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EGM’s Best of 2013: Part One: #25 ~ #21

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Posted on December 25, 2013 AT 12:00pm

Introduction

The time has come once again, as the staff at EGM sat down and fought it out over which of this year’s released we’d put into our list of the top 25 games of 2013. There were a lot of choices, a lot of mixed emotions, and a lot of arguments. However, a list we created—and here are the first five entries. One thing is certain: it was an exciting year for games, one that provided ups, downs, joy, tears, and a wide variety of experiences.

Actually, two things are certain: that, and that some of you will hate us for where we’ve ranked your favorite games. It’s nothing personal, we swear.

EGM’s Top Five Games for 2013: Part Five

#25: Antichamber

Publisher: Alexander Bruce
Developer: Alexander Bruce
Platforms: PC

EGM’s Take

Antichamber’s great victory lies in making basic navigation its most confounding puzzle. Nothing is more pleasantly disorienting than realizing the fundamental rules that apply in life are worthless, that a door might not lead to the same place twice, that a hallway might fold in on itself like a wormhole. In eschewing Euclid for Escher, one-man dev team Alexander Bruce has delivered an example of gaming at its most liberated, proving that there’s a wealth of experiences to be had once the medium moves completely beyond the constraints of what’s possible in the reality.

#24: Dragon’s Crown

Publisher: Atlus
Developer: Vanillaware
Platforms: PS3, PS Vita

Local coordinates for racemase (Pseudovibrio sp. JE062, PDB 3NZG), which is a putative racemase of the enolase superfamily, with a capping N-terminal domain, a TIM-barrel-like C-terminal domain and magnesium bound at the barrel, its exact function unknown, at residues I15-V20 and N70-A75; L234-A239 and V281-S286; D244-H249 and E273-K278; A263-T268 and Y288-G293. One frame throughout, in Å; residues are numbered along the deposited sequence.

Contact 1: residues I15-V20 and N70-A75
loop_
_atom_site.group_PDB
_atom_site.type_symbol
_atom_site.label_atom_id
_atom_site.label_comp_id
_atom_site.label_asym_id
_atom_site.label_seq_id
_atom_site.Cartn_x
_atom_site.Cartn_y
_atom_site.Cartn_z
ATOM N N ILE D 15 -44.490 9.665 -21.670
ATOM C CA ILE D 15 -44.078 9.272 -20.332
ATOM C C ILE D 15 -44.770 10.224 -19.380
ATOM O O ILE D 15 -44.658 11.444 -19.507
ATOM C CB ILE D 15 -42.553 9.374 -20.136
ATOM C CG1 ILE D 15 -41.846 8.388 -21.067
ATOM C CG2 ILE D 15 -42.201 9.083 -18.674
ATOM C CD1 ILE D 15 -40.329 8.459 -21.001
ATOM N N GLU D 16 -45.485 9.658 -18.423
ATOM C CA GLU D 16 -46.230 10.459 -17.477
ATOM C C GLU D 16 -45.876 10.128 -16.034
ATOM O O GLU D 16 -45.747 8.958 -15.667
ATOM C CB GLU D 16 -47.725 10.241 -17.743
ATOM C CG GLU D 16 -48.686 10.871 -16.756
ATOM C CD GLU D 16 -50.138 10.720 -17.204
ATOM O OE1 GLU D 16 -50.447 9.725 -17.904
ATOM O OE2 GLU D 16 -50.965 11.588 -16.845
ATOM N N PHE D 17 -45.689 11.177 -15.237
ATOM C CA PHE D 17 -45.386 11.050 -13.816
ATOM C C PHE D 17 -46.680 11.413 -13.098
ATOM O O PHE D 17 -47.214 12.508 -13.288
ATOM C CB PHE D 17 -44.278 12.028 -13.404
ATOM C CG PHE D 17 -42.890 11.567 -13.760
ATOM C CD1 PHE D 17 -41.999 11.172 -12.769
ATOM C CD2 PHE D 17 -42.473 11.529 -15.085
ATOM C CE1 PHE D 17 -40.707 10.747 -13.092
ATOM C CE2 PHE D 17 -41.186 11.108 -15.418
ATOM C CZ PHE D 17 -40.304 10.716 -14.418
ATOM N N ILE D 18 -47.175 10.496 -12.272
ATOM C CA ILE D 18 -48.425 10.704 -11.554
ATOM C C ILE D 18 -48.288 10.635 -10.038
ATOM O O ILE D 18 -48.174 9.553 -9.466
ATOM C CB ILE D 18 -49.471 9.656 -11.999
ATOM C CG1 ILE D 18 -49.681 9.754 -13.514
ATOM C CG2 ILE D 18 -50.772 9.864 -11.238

EGM’s Take

Vanillaware president and lead artist George Kamitani’s bra-busting character designs caused major waves on Twitter and online forums back in April, but when the game finally released in August, we all discovered something else: It was incredibly fun to pummel goblins and orcs as the kickass Amazon and Sorceress. Dragon’s Crown channeled the classic four-player arcade mayhem of games like Golden Axe while modernizing the experience just enough to make it work for modern audiences. This was like a twisted D&D Monstrous Compendium come to life, and the striking visuals were welcome in an era of strapping military men and saucer-eyed anime girls.

#23: Shin Megami Tensei IV

Publisher: Atlus
Developer: Atlus
Platforms: 3DS

EGM’s Take

When Atlus announced that the next major chapter of their Shin Megami Tensei saga would be developed on Nintendo’s latest portable, there was some concern if the system could handle the franchise and its trademark ambitions. When we finally got our hands on Shin Megami Tensei IV, we found a stylish and sinister dungeon-crawling adventure that felt like a console-level experience in the palm of our hands. Shin Megami Tensei IV proved why it’s silly to count Japanese RPGs out—and why Atlus has become the masters of keeping the genre feeling fresh and exciting.

#22: Metro: Last Light

Publisher: Deep Silver
Developer: 4A Games
Platforms: Xbox 360, PS3, PC

EGM’s Take

Metro: Last Light blends a rich narrative and unique atmosphere with familiar FPS gameplay, successfully immersing players in the foreboding tunnels of the post-apocalyptic Moscow Metro. Exploring these haunted Russian subway corridors imparts a legitimate sense of dread, while superb lighting and sound effects convey a constant sense of danger and provide far deeper chills than so-called “horror” games just littered with jump scares. The most important element in Last Light, though, may be the stress on basic survival while taking on overwhelming odds, which gives a rare sense of accomplishment as players progress through the enthralling story.

#21: Animal Crossing: New Leaf

Publisher: Nintendo
Developer: Nintendo
Platforms: 3DS

EGM’s Take

The Animal Crossing series has actually changed very little since its inception, but what changes have been made are well thought out and positive. The latest iteration allows the player to be the mayor of his or her town, exercising direct control over the way it grows and evolves. Mayors can even set certain rules to suit individual playstyles, such as the “Night Owl” ordinance, which keeps stores and other businesses open later. Player interaction has been increased as well, allowing for several levels of multiplayer, such as visiting friends’ towns and competing with strangers in minigames. With the sheer quantity of ever-changing content, this game begs to be played every day.


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